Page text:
By Anna Clark, ProPublica, and David Jesse, Detroit Free Press
The red door beckons people to come inside Carl Lewis’ patch of a store along Fifth Avenue in Rankin, where he speaks the praises of grapes, apples, and avocados.
Here in this small town along the Monongahela River, about eight miles east of Pittsburgh in the Mon Valley, the nearest full grocery store is more than a mile away. With his sing-song voice and warm smile, Lewis greets customers and talks produce with people who otherwise might not be able to regularly get it.
He started carrying limited quantities of fresh fruits and vegetables a few years ago, spurred by a grant from Just Harvest, a nonprofit based in Pittsburgh.
“It just went gangbusters,” said Lewis, 46, of the demand his business saw. “Now, I hear a lot of the kids educating their parents about fruits and vegetables. Kids are actually coming in and opting for fruit. So that’s a great feeling.”
Backyard gardens and produce markets are abundant in summer and fall, yet millions of Americans lack ready access to fresh fruits and vegetables, particularly in impoverished or rural areas where convenience stores are the closest or only practical option.
And some nonprofits nationwide are putting greater resources into making produce available to people who aren’t able to shop in a full-service store by increasing availability through mom-and-pop stores like Carl’s, redirecting “rescued” produce, or through farmers’ markets.
How many people lack access to a full grocery store? Reports vary but the U. S. Department of Agriculture found that in 2017 nearly 12 percent or about 150 million households were “food insecure” at some point that year, down slightly from the year prior.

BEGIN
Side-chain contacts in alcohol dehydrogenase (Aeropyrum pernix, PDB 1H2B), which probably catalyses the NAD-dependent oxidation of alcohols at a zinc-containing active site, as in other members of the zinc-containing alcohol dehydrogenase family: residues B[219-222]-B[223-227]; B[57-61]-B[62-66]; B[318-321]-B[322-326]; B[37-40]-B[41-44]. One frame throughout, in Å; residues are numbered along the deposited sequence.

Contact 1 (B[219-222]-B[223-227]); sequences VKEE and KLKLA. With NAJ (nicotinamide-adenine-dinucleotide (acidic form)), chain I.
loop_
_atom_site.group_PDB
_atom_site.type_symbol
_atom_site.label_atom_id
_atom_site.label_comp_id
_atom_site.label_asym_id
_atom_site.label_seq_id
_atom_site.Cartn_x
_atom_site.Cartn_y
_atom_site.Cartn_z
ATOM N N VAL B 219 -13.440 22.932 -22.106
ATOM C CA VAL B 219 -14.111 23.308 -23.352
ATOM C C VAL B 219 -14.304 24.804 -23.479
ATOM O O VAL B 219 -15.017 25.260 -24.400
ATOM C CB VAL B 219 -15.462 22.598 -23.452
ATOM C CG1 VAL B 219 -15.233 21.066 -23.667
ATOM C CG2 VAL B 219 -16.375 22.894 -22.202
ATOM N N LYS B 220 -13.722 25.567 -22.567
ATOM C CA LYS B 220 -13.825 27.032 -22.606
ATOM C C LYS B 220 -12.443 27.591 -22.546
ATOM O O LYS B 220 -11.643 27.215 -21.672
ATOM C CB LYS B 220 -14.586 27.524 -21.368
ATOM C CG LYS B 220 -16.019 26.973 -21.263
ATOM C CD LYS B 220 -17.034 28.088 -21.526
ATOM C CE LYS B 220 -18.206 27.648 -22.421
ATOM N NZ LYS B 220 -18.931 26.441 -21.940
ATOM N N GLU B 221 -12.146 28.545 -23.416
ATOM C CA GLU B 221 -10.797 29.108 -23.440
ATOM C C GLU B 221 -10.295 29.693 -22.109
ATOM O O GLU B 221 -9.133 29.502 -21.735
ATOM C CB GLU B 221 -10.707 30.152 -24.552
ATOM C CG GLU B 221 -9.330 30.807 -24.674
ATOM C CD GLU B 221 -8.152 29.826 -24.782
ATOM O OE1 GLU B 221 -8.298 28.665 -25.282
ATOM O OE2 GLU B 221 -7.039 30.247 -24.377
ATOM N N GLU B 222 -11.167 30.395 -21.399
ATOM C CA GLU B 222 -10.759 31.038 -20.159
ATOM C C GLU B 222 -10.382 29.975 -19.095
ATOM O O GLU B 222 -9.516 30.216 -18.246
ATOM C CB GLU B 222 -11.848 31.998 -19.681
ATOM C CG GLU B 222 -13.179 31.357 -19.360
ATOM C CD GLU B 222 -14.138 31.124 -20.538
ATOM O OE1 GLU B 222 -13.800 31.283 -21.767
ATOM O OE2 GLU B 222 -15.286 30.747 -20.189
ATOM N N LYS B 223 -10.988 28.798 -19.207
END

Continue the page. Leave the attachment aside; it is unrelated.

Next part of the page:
That lack of access affects health and medical costs. A University of Kentucky studyreleased last year showed that people who got fresh fruit and vegetables through a weekly program experienced a drop in diet-related medical costs.
A patchwork of nonprofits and community groups is leveraging technology and in some cases working directly with farmers to bring more produce to the people.
“Kids are actually coming in and opting for fruit. So that’s a great feeling.”
Carl Lewis behind the counter at his store, Carl’s Cafe, in Rankin.
In other postindustrial areas such as Wheeling, W.Va., Grow Ohio Valley works to make produce more accessible through planting gardens. In Louisville, Ky., New Roots works with farmers to bring produce to those in urban and rural areas. In Ohio, the Greater Cleveland Food Bank, last year distributed more than 21 million pounds of produce, an increase of a couple of million pounds over the year prior. A smaller organization, Baba’s Yard, gets produce from the food bank.
For Baba’s Yard clients, economic factors play a bigger role than access, said John Visnauskas, founding director. They serve families in the Ohio communities of Brooklyn and Parma.
“There is access to produce but if you are trying to stretch your dollar, a bag of apples, a bag of potatoes, it’s really a luxury,” he said.
Greater Cleveland Food Bank annually provides food for about 300,000 people in six northeast Ohio counties.
“We still get the can of soup, or boxed food, but we are doing so much more. Produce is a big piece of what we do now,” said Karen Ponza, the food bank’s communications and events director. “It’s the evolution of food banking over the years.”
Farther south, New Roots operates nine locations in Kentucky for its Fresh Stop Markets — biweekly pop-ups in areas where people struggle with access to stores.
“We like to think of ourselves as a movement rather than a program,” said Karyn Moskowitz, executive director of New Roots and Fresh Stop Markets. “Years ago it occurred to us why do people have to struggle and buy their food from a program and everyone else can buy their food from a market?”